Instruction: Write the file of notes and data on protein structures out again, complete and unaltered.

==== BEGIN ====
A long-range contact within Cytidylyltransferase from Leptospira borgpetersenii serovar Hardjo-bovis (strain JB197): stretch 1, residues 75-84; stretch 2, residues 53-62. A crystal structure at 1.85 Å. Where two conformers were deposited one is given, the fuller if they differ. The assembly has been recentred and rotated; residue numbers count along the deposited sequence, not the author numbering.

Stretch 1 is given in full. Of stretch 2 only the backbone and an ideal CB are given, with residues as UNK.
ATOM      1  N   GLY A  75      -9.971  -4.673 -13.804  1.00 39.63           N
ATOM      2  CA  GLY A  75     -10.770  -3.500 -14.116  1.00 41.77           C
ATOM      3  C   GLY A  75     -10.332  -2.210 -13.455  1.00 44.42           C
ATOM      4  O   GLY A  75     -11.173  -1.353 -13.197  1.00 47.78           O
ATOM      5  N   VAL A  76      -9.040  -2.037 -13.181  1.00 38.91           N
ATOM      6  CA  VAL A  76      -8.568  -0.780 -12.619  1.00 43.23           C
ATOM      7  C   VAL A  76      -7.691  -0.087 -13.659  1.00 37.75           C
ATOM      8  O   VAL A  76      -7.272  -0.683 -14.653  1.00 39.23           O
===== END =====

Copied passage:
A long-range contact within Cytidylyltransferase from Leptospira borgpetersenii serovar Hardjo-bovis (strain JB197): stretch 1, residues 75-84; stretch 2, residues 53-62. A crystal structure at 1.85 Å. Where two conformers were deposited one is given, the fuller if they differ. The assembly has been recentred and rotated; residue numbers count along the deposited sequence, not the author numbering.

Stretch 1 is given in full. Of stretch 2 only the backbone and an ideal CB are given, with residues as UNK.
ATOM      1  N   GLY A  75      -9.971  -4.673 -13.804  1.00 39.63           N
ATOM      2  CA  GLY A  75     -10.770  -3.500 -14.116  1.00 41.77           C
ATOM      3  C   GLY A  75     -10.332  -2.210 -13.455  1.00 44.42           C
ATOM      4  O   GLY A  75     -11.173  -1.353 -13.197  1.00 47.78           O
ATOM      5  N   VAL A  76      -9.040  -2.037 -13.181  1.00 38.91           N
ATOM      6  CA  VAL A  76      -8.568  -0.780 -12.619  1.00 43.23           C
ATOM      7  C   VAL A  76      -7.691  -0.087 -13.659  1.00 37.75           C
ATOM      8  O   VAL A  76      -7.272  -0.683 -14.653  1.00 39.23           O